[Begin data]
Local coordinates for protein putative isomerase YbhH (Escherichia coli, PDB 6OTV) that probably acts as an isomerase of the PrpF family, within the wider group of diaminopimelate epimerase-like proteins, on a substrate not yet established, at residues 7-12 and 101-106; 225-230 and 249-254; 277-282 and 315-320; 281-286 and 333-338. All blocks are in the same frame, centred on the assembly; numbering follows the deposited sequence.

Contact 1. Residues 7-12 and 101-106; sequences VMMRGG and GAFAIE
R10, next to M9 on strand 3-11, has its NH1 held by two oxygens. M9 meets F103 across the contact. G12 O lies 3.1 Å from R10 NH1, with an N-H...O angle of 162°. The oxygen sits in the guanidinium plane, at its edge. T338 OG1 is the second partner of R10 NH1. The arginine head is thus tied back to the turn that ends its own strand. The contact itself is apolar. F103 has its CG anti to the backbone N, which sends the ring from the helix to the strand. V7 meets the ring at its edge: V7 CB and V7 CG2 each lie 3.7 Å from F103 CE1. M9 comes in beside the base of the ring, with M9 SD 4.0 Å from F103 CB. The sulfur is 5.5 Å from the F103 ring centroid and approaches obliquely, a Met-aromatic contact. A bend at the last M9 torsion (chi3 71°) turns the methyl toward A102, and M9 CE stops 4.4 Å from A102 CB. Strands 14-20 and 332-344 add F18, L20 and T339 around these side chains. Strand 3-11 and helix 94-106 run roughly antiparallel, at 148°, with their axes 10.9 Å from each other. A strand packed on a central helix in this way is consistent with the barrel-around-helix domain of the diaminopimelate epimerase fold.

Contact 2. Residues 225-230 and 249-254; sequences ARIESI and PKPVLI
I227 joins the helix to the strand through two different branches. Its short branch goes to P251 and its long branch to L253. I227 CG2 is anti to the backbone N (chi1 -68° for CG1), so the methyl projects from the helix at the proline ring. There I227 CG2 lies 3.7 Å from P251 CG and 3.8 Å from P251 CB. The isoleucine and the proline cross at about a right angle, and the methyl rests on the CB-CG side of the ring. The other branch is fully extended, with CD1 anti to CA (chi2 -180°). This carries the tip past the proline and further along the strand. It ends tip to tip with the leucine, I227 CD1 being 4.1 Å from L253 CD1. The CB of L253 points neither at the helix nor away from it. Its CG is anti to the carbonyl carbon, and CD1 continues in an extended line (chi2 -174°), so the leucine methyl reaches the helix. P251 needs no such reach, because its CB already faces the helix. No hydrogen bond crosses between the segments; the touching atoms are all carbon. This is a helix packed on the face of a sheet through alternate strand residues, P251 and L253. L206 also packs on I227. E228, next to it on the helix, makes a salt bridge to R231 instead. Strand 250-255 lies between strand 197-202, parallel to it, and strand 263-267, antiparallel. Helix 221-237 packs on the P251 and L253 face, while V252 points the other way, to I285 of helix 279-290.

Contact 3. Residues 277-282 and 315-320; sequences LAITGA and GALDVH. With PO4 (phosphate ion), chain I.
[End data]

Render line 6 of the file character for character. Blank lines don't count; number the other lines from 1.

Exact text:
Contact 3. Residues 277-282 and 315-320; sequences LAITGA and GALDVH. With PO4 (phosphate ion), chain I.